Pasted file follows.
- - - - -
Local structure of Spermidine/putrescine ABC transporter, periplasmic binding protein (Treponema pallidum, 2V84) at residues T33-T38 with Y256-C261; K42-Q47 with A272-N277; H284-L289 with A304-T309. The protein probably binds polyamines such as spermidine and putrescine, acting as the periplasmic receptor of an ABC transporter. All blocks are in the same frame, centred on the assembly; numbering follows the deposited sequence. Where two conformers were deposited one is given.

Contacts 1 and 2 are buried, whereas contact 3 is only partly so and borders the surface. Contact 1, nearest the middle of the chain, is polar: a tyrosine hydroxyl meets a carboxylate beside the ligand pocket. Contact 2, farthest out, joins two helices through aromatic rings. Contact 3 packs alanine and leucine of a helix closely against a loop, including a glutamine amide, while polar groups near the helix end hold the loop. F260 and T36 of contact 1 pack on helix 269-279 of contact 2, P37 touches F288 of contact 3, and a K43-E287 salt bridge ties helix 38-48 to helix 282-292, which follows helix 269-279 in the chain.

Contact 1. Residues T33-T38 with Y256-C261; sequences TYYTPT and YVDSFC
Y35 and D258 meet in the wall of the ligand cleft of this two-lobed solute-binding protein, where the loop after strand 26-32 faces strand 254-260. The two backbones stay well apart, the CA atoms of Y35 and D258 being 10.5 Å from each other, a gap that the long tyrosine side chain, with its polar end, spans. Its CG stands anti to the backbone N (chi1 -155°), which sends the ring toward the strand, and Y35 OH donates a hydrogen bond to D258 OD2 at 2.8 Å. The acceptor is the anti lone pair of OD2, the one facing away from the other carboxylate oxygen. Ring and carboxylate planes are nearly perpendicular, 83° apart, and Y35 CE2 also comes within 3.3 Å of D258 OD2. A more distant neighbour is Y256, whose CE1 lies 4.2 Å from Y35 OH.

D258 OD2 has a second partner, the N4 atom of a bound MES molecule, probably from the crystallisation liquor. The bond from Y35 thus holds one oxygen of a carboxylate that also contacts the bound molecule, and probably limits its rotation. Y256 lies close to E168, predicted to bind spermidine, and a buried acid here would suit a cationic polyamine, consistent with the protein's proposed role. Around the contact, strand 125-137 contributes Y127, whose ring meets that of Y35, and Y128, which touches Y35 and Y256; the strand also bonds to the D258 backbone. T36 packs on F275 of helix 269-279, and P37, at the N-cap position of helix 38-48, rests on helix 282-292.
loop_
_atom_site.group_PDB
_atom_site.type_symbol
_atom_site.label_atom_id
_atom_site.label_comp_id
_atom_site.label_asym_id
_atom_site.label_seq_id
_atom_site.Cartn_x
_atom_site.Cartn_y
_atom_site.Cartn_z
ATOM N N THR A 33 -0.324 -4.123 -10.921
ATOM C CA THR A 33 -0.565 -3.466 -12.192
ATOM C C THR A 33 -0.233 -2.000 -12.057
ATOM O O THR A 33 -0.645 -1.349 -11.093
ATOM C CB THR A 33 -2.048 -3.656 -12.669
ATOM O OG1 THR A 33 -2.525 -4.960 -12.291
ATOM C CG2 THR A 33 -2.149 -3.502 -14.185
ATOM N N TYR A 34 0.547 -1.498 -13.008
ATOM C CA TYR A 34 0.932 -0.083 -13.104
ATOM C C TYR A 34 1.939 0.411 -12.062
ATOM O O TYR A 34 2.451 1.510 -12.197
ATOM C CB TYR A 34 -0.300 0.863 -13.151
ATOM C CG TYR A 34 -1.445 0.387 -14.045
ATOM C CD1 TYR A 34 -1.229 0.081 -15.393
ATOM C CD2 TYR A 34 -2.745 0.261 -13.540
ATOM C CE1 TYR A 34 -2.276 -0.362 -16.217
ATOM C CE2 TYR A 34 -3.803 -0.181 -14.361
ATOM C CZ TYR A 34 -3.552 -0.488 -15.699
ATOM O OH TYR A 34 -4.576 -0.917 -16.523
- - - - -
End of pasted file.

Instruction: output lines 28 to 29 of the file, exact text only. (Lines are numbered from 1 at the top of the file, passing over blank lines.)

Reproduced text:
ATOM C CG TYR A 34 -1.445 0.387 -14.045
ATOM C CD1 TYR A 34 -1.229 0.081 -15.393